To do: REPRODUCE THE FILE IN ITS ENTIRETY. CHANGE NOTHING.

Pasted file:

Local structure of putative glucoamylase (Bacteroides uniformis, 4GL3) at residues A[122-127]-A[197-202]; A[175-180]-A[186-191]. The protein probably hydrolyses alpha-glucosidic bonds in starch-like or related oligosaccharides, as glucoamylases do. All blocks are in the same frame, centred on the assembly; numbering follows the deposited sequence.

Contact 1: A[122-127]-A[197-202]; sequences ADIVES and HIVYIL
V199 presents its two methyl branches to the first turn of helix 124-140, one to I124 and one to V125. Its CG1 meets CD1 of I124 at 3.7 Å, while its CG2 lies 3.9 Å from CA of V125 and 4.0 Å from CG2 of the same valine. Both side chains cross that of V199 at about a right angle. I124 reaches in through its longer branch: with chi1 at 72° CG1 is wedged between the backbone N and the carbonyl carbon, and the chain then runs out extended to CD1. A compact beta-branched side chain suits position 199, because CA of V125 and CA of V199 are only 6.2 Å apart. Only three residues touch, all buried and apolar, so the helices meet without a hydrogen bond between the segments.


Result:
Local structure of putative glucoamylase (Bacteroides uniformis, 4GL3) at residues A[122-127]-A[197-202]; A[175-180]-A[186-191]. The protein probably hydrolyses alpha-glucosidic bonds in starch-like or related oligosaccharides, as glucoamylases do. All blocks are in the same frame, centred on the assembly; numbering follows the deposited sequence.

Contact 1: A[122-127]-A[197-202]; sequences ADIVES and HIVYIL
V199 presents its two methyl branches to the first turn of helix 124-140, one to I124 and one to V125. Its CG1 meets CD1 of I124 at 3.7 Å, while its CG2 lies 3.9 Å from CA of V125 and 4.0 Å from CG2 of the same valine. Both side chains cross that of V199 at about a right angle. I124 reaches in through its longer branch: with chi1 at 72° CG1 is wedged between the backbone N and the carbonyl carbon, and the chain then runs out extended to CD1. A compact beta-branched side chain suits position 199, because CA of V125 and CA of V199 are only 6.2 Å apart. Only three residues touch, all buried and apolar, so the helices meet without a hydrogen bond between the segments.